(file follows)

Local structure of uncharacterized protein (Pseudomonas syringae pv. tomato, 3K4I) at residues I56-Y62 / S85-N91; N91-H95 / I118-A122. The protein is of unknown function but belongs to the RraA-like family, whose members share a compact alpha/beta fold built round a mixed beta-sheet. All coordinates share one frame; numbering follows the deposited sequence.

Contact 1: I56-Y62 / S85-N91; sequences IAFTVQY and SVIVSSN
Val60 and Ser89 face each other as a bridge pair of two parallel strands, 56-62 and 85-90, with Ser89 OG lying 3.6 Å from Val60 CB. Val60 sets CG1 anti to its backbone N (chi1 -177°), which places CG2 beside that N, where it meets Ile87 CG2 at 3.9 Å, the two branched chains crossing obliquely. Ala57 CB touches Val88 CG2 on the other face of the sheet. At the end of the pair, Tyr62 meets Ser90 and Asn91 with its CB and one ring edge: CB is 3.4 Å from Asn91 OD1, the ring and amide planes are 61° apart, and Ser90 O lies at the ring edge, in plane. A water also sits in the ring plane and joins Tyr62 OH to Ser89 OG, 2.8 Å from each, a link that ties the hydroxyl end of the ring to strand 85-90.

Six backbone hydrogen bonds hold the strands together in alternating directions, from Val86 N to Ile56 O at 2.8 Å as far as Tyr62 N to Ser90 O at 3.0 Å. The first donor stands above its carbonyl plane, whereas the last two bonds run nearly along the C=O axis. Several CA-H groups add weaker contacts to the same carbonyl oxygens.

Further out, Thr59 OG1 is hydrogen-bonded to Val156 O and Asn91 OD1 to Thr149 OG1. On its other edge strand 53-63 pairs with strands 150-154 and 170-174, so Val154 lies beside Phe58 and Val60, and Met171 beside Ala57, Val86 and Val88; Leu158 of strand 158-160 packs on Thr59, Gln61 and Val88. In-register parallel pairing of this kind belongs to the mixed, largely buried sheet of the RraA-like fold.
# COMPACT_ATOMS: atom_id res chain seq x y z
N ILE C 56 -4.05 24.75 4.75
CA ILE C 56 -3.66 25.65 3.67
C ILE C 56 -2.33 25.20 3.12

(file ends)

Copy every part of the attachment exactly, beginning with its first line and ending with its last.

Local structure of uncharacterized protein (Pseudomonas syringae pv. tomato, 3K4I) at residues I56-Y62 / S85-N91; N91-H95 / I118-A122. The protein is of unknown function but belongs to the RraA-like family, whose members share a compact alpha/beta fold built round a mixed beta-sheet. All coordinates share one frame; numbering follows the deposited sequence.

Contact 1: I56-Y62 / S85-N91; sequences IAFTVQY and SVIVSSN
Val60 and Ser89 face each other as a bridge pair of two parallel strands, 56-62 and 85-90, with Ser89 OG lying 3.6 Å from Val60 CB. Val60 sets CG1 anti to its backbone N (chi1 -177°), which places CG2 beside that N, where it meets Ile87 CG2 at 3.9 Å, the two branched chains crossing obliquely. Ala57 CB touches Val88 CG2 on the other face of the sheet. At the end of the pair, Tyr62 meets Ser90 and Asn91 with its CB and one ring edge: CB is 3.4 Å from Asn91 OD1, the ring and amide planes are 61° apart, and Ser90 O lies at the ring edge, in plane. A water also sits in the ring plane and joins Tyr62 OH to Ser89 OG, 2.8 Å from each, a link that ties the hydroxyl end of the ring to strand 85-90.

Six backbone hydrogen bonds hold the strands together in alternating directions, from Val86 N to Ile56 O at 2.8 Å as far as Tyr62 N to Ser90 O at 3.0 Å. The first donor stands above its carbonyl plane, whereas the last two bonds run nearly along the C=O axis. Several CA-H groups add weaker contacts to the same carbonyl oxygens.

Further out, Thr59 OG1 is hydrogen-bonded to Val156 O and Asn91 OD1 to Thr149 OG1. On its other edge strand 53-63 pairs with strands 150-154 and 170-174, so Val154 lies beside Phe58 and Val60, and Met171 beside Ala57, Val86 and Val88; Leu158 of strand 158-160 packs on Thr59, Gln61 and Val88. In-register parallel pairing of this kind belongs to the mixed, largely buried sheet of the RraA-like fold.
# COMPACT_ATOMS: atom_id res chain seq x y z
N ILE C 56 -4.05 24.75 4.75
CA ILE C 56 -3.66 25.65 3.67
C ILE C 56 -2.33 25.20 3.12